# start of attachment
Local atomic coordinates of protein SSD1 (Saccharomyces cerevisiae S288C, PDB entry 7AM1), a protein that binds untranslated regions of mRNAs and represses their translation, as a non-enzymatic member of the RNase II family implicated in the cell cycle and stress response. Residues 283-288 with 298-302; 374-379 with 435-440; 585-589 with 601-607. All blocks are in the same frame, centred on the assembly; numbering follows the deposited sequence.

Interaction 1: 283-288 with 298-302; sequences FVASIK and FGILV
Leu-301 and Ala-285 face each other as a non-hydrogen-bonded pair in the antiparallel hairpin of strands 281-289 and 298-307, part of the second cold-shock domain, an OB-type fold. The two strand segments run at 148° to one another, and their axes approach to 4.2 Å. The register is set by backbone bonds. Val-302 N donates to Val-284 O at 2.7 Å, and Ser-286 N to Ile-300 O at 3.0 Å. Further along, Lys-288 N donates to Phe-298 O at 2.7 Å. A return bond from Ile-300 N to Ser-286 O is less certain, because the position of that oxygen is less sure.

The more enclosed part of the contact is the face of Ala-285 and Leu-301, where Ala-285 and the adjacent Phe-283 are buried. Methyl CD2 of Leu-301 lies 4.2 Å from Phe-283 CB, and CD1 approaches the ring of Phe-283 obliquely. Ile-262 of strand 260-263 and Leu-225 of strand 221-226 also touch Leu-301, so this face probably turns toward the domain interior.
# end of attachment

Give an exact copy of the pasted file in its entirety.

Local atomic coordinates of protein SSD1 (Saccharomyces cerevisiae S288C, PDB entry 7AM1), a protein that binds untranslated regions of mRNAs and represses their translation, as a non-enzymatic member of the RNase II family implicated in the cell cycle and stress response. Residues 283-288 with 298-302; 374-379 with 435-440; 585-589 with 601-607. All blocks are in the same frame, centred on the assembly; numbering follows the deposited sequence.

Interaction 1: 283-288 with 298-302; sequences FVASIK and FGILV
Leu-301 and Ala-285 face each other as a non-hydrogen-bonded pair in the antiparallel hairpin of strands 281-289 and 298-307, part of the second cold-shock domain, an OB-type fold. The two strand segments run at 148° to one another, and their axes approach to 4.2 Å. The register is set by backbone bonds. Val-302 N donates to Val-284 O at 2.7 Å, and Ser-286 N to Ile-300 O at 3.0 Å. Further along, Lys-288 N donates to Phe-298 O at 2.7 Å. A return bond from Ile-300 N to Ser-286 O is less certain, because the position of that oxygen is less sure.

The more enclosed part of the contact is the face of Ala-285 and Leu-301, where Ala-285 and the adjacent Phe-283 are buried. Methyl CD2 of Leu-301 lies 4.2 Å from Phe-283 CB, and CD1 approaches the ring of Phe-283 obliquely. Ile-262 of strand 260-263 and Leu-225 of strand 221-226 also touch Leu-301, so this face probably turns toward the domain interior.